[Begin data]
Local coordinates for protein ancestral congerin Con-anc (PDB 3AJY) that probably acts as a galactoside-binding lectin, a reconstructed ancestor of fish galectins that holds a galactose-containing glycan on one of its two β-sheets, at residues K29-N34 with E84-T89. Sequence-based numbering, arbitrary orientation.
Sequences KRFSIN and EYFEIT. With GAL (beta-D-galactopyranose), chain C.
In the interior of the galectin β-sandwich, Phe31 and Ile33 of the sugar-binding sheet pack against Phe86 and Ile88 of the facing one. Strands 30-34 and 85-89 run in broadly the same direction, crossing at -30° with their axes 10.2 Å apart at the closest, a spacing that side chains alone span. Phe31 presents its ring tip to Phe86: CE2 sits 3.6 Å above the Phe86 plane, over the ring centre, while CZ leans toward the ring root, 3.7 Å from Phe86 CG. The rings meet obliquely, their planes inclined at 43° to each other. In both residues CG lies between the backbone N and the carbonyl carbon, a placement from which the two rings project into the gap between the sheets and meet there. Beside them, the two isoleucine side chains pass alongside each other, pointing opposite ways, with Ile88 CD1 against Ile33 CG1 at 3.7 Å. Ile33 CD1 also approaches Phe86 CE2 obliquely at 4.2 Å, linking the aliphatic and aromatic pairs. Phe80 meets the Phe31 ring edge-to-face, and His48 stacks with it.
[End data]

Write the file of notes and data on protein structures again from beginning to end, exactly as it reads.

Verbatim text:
Local coordinates for protein ancestral congerin Con-anc (PDB 3AJY) that probably acts as a galactoside-binding lectin, a reconstructed ancestor of fish galectins that holds a galactose-containing glycan on one of its two β-sheets, at residues K29-N34 with E84-T89. Sequence-based numbering, arbitrary orientation.
Sequences KRFSIN and EYFEIT. With GAL (beta-D-galactopyranose), chain C.
In the interior of the galectin β-sandwich, Phe31 and Ile33 of the sugar-binding sheet pack against Phe86 and Ile88 of the facing one. Strands 30-34 and 85-89 run in broadly the same direction, crossing at -30° with their axes 10.2 Å apart at the closest, a spacing that side chains alone span. Phe31 presents its ring tip to Phe86: CE2 sits 3.6 Å above the Phe86 plane, over the ring centre, while CZ leans toward the ring root, 3.7 Å from Phe86 CG. The rings meet obliquely, their planes inclined at 43° to each other. In both residues CG lies between the backbone N and the carbonyl carbon, a placement from which the two rings project into the gap between the sheets and meet there. Beside them, the two isoleucine side chains pass alongside each other, pointing opposite ways, with Ile88 CD1 against Ile33 CG1 at 3.7 Å. Ile33 CD1 also approaches Phe86 CE2 obliquely at 4.2 Å, linking the aliphatic and aromatic pairs. Phe80 meets the Phe31 ring edge-to-face, and His48 stacks with it.